Filing after the break

Read the rest of this entry »

Scalia: gays and women not included in “any person”

Timothy Kincaid

September 20th, 2010

Supreme Court Justice Antonin Scalia believes that women and gay people are not protected by the constitution from state mandated and enforced discrimination. (SF Chronicle)

The U.S. Constitution does not outlaw sex discrimination or discrimination based on sexual orientation, Supreme Court Justice Antonin Scalia told a law school audience in San Francisco on Friday.

“If the current society wants to outlaw discrimination by sex, you have legislatures,” Scalia said during a 90-minute question-and-answer session with a professor at UC Hastings College of the Law. He said the same was true of discrimination against gays and lesbians.

Scalia, a proponent of “originalism” believes that it doesn’t matter what the words of the Constitution say or even what a logical and consistent application would yield. Rather, it is what was in the minds of the white men who drafted that wording which matters.

And Scalia believes that when they wrote

No State shall make or enforce any law which shall abridge the privileges or immunities of citizens of the United States; nor shall any State deprive any person of life, liberty, or property, without due process of law; nor deny to any person within its jurisdiction the equal protection of the laws.

they clearly did not intend for “any person” to include women or gay persons. So I guess we know how he’ll be voting in the upcoming cases which deal with the equality of gay citizens.

Since the “original intent” is required for Scalia to find that the US Constitution protects women and gay people, perhaps we should provide him with some original intent. Maybe Scalia would find it more convincing if Congress and the States amended the US Constitution to put the words “any person” in bold font.

Court hearing doesn’t go well for Washington anti-gay petition signatories

Timothy Kincaid

April 28th, 2010

Last year anti-gay activists in Washington State collected signatures to get a referendum on the ballot challenging the legislature’s domestic partnership laws. The people subsequently voted to keep the laws recognizing gay couples.

But one of the issues that arose from that action was the question as to whether signatures on petitions – specifically anti-gay petitions – were public information or or protected anonymous political speech. Supporters of the petition argued that they were skurrrred of the evil gays who might take their business to a more supportive company or might frown at them in the supermarket.

And so a judge blocked the releasing of the info. The Secretary of State appealed the decision arguing that the State had an interest in open air laws. The decision was overturned, appealed again, and now is being argued in front of the Supreme Court of the United States. Anti-gay activists want all public disclosure laws declared to be unconstitutional and to conduct their animus behind the veil of anonymity.

But today did not go well for them. Justices, including at least one who is inclined to be sympathetic to conservative causes, were not much impressed by their arguments. (AP)

Several justices questioned whether people who voluntarily signed a petition asking for a public referendum could then expect privacy. They were concerned that keeping the names of petitioners private might invalidate other vital open records like voter registration rolls or lists of donors to political candidates.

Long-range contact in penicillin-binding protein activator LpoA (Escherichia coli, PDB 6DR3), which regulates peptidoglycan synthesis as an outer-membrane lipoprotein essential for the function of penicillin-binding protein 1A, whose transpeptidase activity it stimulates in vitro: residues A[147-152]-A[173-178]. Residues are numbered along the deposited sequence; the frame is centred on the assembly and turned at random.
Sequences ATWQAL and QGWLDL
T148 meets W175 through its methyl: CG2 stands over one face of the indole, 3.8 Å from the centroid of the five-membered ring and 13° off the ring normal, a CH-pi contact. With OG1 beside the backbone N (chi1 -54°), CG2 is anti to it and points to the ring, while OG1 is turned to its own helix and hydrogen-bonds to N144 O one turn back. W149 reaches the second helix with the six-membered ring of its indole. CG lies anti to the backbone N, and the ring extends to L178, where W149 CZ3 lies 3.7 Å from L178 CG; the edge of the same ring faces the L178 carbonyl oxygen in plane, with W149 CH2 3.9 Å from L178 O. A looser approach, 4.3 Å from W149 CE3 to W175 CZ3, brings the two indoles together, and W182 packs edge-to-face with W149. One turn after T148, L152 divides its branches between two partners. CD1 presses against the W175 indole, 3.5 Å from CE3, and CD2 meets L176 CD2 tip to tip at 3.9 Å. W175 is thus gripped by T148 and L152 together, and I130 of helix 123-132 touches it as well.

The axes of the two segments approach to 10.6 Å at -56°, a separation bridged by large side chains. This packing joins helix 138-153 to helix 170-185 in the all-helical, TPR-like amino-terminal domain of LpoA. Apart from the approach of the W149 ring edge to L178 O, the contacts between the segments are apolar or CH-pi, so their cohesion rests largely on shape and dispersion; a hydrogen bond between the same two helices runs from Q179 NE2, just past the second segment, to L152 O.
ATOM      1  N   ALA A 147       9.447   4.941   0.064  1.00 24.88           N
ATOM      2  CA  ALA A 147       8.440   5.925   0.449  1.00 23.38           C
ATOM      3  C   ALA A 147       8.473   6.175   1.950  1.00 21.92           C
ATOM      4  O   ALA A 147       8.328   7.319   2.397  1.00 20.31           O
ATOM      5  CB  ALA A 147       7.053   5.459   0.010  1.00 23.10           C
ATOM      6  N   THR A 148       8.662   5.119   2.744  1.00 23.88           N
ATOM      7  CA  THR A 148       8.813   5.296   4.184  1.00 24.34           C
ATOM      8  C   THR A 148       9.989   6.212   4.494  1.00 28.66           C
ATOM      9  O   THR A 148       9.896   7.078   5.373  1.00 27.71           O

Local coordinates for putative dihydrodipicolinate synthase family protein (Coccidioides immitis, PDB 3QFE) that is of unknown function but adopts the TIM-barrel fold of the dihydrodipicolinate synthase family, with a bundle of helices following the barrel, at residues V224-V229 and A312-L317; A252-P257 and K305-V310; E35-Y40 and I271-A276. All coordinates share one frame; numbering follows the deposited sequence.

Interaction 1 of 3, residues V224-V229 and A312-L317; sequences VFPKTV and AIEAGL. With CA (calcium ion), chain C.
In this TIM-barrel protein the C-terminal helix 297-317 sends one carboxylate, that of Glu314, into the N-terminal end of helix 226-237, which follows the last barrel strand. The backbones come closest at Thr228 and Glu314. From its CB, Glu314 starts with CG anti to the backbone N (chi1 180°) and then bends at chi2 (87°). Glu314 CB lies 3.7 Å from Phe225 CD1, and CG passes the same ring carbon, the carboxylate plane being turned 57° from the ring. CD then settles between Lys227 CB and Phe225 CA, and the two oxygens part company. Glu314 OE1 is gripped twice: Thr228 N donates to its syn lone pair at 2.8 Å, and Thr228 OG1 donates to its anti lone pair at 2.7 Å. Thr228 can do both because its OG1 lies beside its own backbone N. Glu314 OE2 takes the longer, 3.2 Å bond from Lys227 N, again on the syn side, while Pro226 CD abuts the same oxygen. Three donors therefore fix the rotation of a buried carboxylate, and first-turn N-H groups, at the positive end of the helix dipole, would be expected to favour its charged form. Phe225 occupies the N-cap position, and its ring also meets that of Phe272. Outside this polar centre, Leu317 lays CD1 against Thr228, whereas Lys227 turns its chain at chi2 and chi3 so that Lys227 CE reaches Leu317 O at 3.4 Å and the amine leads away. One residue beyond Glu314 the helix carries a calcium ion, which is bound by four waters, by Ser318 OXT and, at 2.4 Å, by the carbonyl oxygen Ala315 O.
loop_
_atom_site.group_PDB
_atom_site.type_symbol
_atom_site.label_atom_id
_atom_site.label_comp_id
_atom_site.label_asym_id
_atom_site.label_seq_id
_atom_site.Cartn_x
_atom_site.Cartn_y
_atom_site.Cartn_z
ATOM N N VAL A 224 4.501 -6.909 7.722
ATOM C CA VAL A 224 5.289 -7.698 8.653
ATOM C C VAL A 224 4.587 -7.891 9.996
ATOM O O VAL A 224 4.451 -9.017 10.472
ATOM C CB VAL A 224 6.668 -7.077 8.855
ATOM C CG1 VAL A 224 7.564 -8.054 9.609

“Running a democracy takes a certain amount of civic courage,” said Justice Antonin Scalia, who also called the arguments to keep the names private “touchy-feely.”

On the other hand, Justice Alito was there to go to bat for the anti-gays.

But Justice Samuel Alito questioned Washington’s attorney general, Robert McKenna, on whether his office was willing to give out the home address of its lawyers so people could show up and have “uncomfortable conversations” with them after-hours.

McKenna said office addresses and telephone numbers of his lawyers were public.

But Alito appeared to be in the minority (Wall Street Journal)

Justice Ruth Bader Ginsburg questioned the relevance of that precedent. She and Justice Sonia Sotomayor suggested that making public the names of petition signers could allow people to verify whether the signatures were real.

Chief Justice John Roberts suggested the court was unlikely to strike down the law on its face, but might find that in some circumstances names should be withheld if the signers could show they faced a threat.

I would hope that this would be a real threat, not an irrational fear based on imagined concerns.

LA Times’ Oliphant discusses SCOTUS and religion

Timothy Kincaid

April 22nd, 2010

A few weeks ago, I noted that with the retirement of Justice John Paul Stevens, the Supreme Court of the United States would no longer have a Protestant Christian as a member. Now James Oliphant, writing for the LA Times discusses the same.

He reports that many observers dismiss the importance of religious diversity. And he quotes one of the few Justices who discuss the matter

Scalia, one of the few justices who have spoken about the role of Catholicism in their deliberations, has done so largely as a means of reconciling his faith with his votes to uphold death sentences. He has said that any Catholic judge who believes the death penalty is immoral should resign.

But he has emphasized that his faith has had little effect on how he views his role as a judge.

“I am hard-pressed to tell you of a single opinion of mine that would have come out differently if I were not Catholic,” he said in a 2007 speech.

How very odd. I could probably identify dozens in which Scalia’s faith-system dictated his position.

Obama’s “Short List” pick for SCOTUS might be anti-gay marriage